Are the Canucks following in the footsteps of the Winnipeg Jets?

TAMPA, FL - JANUARY 27: Winnipeg Jets forward Blake Wheeler (26) and Vancouver Canucks forward Brock Boeser (6) skate during warm ups before the NHL All-Star Skills Competition on January 27, 2018 at Amalie Arena in Tampa, FL. (Photo by Mark LoMoglio/Icon Sportswire via Getty Images)
TAMPA, FL - JANUARY 27: Winnipeg Jets forward Blake Wheeler (26) and Vancouver Canucks forward Brock Boeser (6) skate during warm ups before the NHL All-Star Skills Competition on January 27, 2018 at Amalie Arena in Tampa, FL. (Photo by Mark LoMoglio/Icon Sportswire via Getty Images) /

The modern Winnipeg Jets are being used a model that preaches patience before success. For some Canucks fans, they hope to follow a similar path, but I will show you why that is not very likely when exploring the finer details.

The NHL is a copycat league. It works both ways. Teams try to replicate what the recent Stanley Cup Champions did to get to the top. For the teams at the bottom, they can consider that, but also use other successful teams as a template for their rebuild.

It also allows teams to try and avoid examples of poor team building such as the Edmonton Oilers or the early stages of the Buffalo Sabres rebuilds. The Winnipeg Jets appear to check several boxes that unite old school and new school thinkers.

Winnipeg is big and physical, but also very fast and highly skilled. Their depth at every position is incredible and drafting has quietly made them a major threat in the Western Conference. When we look at their timeline since moving from Atlanta, the Jets did not try to turn things around overnight. It took time and Vancouver Canucks fans hope the same will be true for their team when that day arrives.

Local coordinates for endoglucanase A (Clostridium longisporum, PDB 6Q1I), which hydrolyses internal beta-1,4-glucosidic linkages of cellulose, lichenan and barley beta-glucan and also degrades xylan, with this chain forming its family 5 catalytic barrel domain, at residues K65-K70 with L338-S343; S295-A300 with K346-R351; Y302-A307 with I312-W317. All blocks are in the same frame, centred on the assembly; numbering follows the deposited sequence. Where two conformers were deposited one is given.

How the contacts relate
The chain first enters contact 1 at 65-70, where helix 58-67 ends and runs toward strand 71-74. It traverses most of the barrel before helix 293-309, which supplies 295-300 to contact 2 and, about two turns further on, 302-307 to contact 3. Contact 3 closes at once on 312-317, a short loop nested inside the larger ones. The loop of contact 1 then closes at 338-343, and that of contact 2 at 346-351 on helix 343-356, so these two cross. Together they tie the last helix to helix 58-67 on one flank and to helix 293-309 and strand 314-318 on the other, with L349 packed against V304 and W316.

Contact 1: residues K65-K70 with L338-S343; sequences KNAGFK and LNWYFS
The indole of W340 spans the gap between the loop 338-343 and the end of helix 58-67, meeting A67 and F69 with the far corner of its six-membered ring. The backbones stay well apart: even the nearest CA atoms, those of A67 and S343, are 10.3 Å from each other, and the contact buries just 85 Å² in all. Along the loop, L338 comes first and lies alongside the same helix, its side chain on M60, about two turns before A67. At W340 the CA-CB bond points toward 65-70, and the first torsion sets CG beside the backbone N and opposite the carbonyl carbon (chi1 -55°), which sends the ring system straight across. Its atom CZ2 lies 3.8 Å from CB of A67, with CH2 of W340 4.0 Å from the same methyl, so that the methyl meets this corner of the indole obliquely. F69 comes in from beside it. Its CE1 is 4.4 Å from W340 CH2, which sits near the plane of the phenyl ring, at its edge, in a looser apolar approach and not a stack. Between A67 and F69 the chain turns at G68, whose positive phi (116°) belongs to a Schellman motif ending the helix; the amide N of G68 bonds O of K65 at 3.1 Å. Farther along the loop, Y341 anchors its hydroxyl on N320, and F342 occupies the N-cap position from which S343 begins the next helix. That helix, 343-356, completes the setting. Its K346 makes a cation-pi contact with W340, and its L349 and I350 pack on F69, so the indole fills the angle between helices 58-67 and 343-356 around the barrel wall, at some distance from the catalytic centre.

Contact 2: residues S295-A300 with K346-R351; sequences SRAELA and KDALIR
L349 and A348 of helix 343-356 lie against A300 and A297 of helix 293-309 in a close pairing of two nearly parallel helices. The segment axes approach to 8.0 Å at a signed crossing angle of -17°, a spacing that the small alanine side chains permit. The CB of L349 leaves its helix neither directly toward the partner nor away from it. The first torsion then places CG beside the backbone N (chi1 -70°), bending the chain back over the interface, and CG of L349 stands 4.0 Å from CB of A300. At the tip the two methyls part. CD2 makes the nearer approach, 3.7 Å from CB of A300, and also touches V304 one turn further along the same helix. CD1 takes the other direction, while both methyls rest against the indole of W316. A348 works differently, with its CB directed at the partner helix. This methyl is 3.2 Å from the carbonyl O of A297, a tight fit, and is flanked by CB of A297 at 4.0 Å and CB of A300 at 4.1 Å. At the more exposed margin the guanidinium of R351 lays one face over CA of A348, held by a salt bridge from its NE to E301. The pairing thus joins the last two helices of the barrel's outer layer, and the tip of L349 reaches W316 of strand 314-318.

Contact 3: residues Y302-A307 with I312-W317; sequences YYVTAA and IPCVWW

However, I believe they are major differences in how each team operates. I don’t see the Canucks following a similar timeline once we go beneath the surface. That’s not to say the future isn’t bright. But, Canucks fans are going to have wait much longer than Jets fans have.

Winnipeg’s path through the draft

To keep things short, I will cover Winnipeg’s seven drafts since the move from Atlanta to this year’s trip to the Western Conference Finals. From the 2011 draft, they got Mark Scheifele and Adam Lowry. The year after was Jacob Trouba and Connor Hellebuyuk.

In 2013, they got Josh Morrissey and Andrew Copp, while Nic Petan and Tucker Poolman are trying to secure their spot on the roster. The 2014 draft added Nikolaj Ehlers, a crucial component of the team’s offence.

2015 saw the additions of Kyle Connor and Jack Roslovic. Connor made a good pitch for rookie of the year with 31 goals in his first full season. That draft also had Sami Niku, who scored the second most points among all defencemen in the AHL last season.

A stroke of luck hit the Jets when they got to pick Patrik Laine at second overall, leaping four lottery spots to get there. It was absolutely lucky, but considering how well the Jets have drafted in the five drafts before, it was just icing on the cake. It’s still a little early to evaluate the 2017 draft, but Kristian Vesalainen had a great post-draft season.

Season to season comparisons

So, the first thing people do when they compare the Jets to the Canucks is looking at their records. During the last seven seasons, the Jets have made the playoffs twice. Before this year’s run, they made the 2015 playoffs, just like the Canucks. However, the Jets were quickly swept by Anaheim in the first round.

Vancouver may have hung in there for two games, but it’s safe to say that Winnipeg faced the much tougher task considering how quickly the Ducks dispatched the Flames in the second round. So, if we are comparing timelines, the Jets made the playoffs three years later, finishing second in the league as well as second in the West.